Yes, I know when I show charity to others, it is simply Jesus acting in me, and the more closely I am united to Him, the more dearly I love my Sisters. If I wish to increase this love in my heart, and the devil tries to bring before me the defects of a Sister, I hasten to look for her virtues, her good motives; I call to mind that though I may have seen her fall once, no doubt she has gained many victories over herself, which in her humility she conceals. It is even possible that what seems to me a fault, may very likely, on account of her good intention, be an act of virtue. I have no difficulty in persuading myself of this, because I have had the same experience. (MsC, 12v/13r)

Regarding the second and third point, the possibility of seeing good in things, and the value of doing so, St. Therese says, speaking about circumstances generally, “I always see the bright side of things. There are people who always take everything from the most painful point of view. I do just the opposite. If I am faced with pure suffering; when heaven is so black that there is no bright spot to be seen anywhere, I then make that itself a source of joy” (DE 215/27.5). And about persons, “There is nothing sweeter than to think well of one’s neighbor,” (CS 25) and “Charity consists in disregarding the faults of our neighbor, not being astonished at the sight of their weakness, but in being edified by the smallest acts of virtue we see them practice.”

Regarding the first point, the limitation of our knowledge, which never extends to a person's responsibility before God: “Even when there doesn't seem to be any excuse, we always have the possibility of saying: 'this person is obviously wrong, but she does not know it.'” (CS 107)

(4) A fourth point to keep in mind: love can be visible even in correcting, rebuking, etc., and we should strive to make it thus visible. St. Therese did not hesitate to speak the truth, even when it was not necessarily pleasant to hear: “I say the whole truth. If someone doesn't want to hear it, they shouldn't come to me.” (DE 203/18.4.3) Correcting in a loving manner does not mean that one does so in a “soft” manner, but that one does so not merely for the sake of abstract “rightness,” but of the person one corrects. St. Therese says:

In order that a reprimand bear fruit, we must give it dispassionately. When we have scolded a person, within the bounds of justice, let us stop there and not become soft-hearted, tormenting ourselves because we realize we have inflicted pain on someone. To run after the one we have thus afflicted, to console her, is to do her more harm than good. But when we leave her to herself, we force her to expect nothing from the human side, but to have recourse to the good Lord, recognize her faults, and humble herself. Otherwise we shall make her accustomed to being consoled after we have administered a deserved reproof, and she will then act like a spoiled child which jumps with rage and cries, knowing that this will make his mother come to him and wipe away his tears.I know, my Mother, that your little lambs consider me severe… The little lambs may say what they please. Fundamentally they feel that I love them with a genuine love.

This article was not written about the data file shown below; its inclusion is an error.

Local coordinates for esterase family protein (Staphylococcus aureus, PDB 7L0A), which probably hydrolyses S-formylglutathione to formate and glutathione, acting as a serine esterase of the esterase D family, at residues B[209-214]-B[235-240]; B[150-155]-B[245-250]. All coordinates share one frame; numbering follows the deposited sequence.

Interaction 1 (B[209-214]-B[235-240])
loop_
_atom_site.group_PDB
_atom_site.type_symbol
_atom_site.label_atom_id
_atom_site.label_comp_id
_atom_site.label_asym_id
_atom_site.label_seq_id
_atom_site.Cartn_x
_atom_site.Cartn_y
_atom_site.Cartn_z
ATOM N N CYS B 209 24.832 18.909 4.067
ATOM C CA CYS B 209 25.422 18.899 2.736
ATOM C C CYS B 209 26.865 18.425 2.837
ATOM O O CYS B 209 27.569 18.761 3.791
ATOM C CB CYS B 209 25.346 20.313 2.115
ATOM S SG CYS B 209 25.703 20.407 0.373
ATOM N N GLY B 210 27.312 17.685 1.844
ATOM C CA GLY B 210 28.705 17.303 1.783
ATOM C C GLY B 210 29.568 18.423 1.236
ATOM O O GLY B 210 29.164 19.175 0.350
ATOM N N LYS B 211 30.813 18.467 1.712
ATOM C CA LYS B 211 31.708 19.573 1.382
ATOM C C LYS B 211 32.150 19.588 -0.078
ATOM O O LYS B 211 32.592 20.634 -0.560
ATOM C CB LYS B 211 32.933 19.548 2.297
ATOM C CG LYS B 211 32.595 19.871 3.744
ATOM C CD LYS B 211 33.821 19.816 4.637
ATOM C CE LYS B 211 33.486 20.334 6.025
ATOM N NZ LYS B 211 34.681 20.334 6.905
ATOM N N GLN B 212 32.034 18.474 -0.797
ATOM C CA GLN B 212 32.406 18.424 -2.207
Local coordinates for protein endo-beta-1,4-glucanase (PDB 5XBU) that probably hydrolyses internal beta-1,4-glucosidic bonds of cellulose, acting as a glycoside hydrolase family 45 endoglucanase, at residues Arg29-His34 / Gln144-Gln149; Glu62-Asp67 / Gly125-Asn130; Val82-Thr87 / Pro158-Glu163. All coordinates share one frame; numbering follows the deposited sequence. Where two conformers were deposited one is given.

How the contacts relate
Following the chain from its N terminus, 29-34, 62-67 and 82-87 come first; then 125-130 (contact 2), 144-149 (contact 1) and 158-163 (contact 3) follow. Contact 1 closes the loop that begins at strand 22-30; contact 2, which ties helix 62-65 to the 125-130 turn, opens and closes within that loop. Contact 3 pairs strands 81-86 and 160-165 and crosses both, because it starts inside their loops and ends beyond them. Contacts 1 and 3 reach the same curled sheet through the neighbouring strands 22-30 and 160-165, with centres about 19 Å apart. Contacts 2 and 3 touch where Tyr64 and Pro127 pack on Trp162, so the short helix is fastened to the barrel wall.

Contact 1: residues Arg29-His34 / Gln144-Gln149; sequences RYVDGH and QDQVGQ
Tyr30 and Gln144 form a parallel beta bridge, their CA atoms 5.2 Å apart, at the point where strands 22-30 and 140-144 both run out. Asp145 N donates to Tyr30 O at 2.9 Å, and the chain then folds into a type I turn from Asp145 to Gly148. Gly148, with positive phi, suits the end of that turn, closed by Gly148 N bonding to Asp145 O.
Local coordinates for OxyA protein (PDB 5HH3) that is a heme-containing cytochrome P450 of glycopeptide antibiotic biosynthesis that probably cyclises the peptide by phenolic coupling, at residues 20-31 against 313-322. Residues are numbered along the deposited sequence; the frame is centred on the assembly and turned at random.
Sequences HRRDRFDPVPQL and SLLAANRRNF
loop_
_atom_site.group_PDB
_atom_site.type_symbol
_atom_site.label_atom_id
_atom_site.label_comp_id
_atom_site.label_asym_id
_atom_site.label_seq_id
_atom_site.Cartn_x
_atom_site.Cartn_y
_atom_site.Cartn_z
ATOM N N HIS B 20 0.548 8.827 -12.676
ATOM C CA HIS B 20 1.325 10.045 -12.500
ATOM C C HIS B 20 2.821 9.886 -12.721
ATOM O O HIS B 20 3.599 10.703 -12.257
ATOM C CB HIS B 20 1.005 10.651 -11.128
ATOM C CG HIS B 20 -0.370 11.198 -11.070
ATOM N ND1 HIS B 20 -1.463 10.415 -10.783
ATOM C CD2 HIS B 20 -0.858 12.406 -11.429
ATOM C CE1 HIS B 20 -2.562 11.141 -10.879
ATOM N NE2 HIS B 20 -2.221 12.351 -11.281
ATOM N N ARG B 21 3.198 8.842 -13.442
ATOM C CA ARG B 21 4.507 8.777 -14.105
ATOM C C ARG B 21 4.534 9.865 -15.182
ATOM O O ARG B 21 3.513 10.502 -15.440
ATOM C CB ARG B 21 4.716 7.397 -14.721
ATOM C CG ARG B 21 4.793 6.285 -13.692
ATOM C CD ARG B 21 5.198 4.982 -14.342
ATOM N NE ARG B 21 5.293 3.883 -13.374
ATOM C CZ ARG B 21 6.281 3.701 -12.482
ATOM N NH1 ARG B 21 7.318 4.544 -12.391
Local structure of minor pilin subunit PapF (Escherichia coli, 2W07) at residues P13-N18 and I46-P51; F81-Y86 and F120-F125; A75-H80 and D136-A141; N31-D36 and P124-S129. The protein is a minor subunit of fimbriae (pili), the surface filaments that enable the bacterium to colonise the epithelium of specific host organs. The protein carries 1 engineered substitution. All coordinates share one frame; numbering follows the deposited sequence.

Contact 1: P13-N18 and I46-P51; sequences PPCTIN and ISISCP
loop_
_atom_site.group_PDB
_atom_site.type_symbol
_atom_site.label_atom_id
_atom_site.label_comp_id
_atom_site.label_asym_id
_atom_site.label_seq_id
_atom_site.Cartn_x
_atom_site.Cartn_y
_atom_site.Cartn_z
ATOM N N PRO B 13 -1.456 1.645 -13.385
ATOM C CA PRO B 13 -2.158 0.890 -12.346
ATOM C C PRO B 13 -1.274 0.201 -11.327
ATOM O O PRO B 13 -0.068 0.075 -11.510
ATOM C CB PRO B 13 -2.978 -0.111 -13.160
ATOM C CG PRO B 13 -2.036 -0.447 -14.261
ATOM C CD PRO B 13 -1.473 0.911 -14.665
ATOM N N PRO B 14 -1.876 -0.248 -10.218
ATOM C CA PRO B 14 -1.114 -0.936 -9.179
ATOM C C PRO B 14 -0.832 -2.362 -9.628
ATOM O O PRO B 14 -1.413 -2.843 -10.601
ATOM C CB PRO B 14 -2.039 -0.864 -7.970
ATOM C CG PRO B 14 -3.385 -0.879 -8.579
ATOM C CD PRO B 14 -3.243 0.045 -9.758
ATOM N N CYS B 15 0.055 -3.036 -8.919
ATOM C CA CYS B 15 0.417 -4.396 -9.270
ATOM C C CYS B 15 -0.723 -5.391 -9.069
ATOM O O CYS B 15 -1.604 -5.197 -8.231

This remark of St. Therese can be taken as complementary to the point mentioned in the previous post about St. Catherine, and the identification and sympathy with a person that helps us to form judgments in the appropriate loving manner. Love and correction are not contraries, as though love were the counterbalance to the correction of another person; rather love is to be shown in the very act of correction, and the act of correction is to be moved by and ordered to love. If that is not possible at a given moment, perhaps because we have strong feelings about an issue, we should if at all possible wait before speaking.

Seven Principles of the Spiritual Life

I've added Br. Thomas's description of Seven Principles of the Spiritual Life to the website. The principles, based on the teaching of St. Thomas Aquinas and St. Therese of Lisieux, are the following:

1. To keep God in mind at all times.
2. To trust in God as much as possible.
3. To do all things for the love of God.
4. Not to trust in oneself.
5. Not to seek oneself.
6. To do all things with joy.
7. To be as energetic as possible.

The sixth and seventh principles may be a bit of a surprise. Is it even in our power to do things with joy? What does "energy" have to do with spiritual life? Yet St. Paul tells us to "Rejoice in the Lord always" (Phil 4:4), and St. Therese says that energy "is the most necessary virtue; with energy one can easily reach the height of perfection" (LT 178). These and the other principles are explained at greater length in the article. Comments are welcome!

My Vocation is Love!

“O Jesus, my Love, finally I have found my vocation: my vocation is Love!… Yes, I have found my place in the Church, and it is you, O my God, who have given me this place… in the heart of the Church, my Mother, I will be Love!…. Thus I shall be all things: thus my dream shall be realized!!!”

Has St. Thérèse just found the vocation common to all men and women–the vocation to love–or has she found her own unique vocation? Or both? I propose that it is both: her special vocation is to devote herself entirely to that which is the common vocation of us all–to live love. I've posted her words in context, with further reflection on the common and special vocation to love.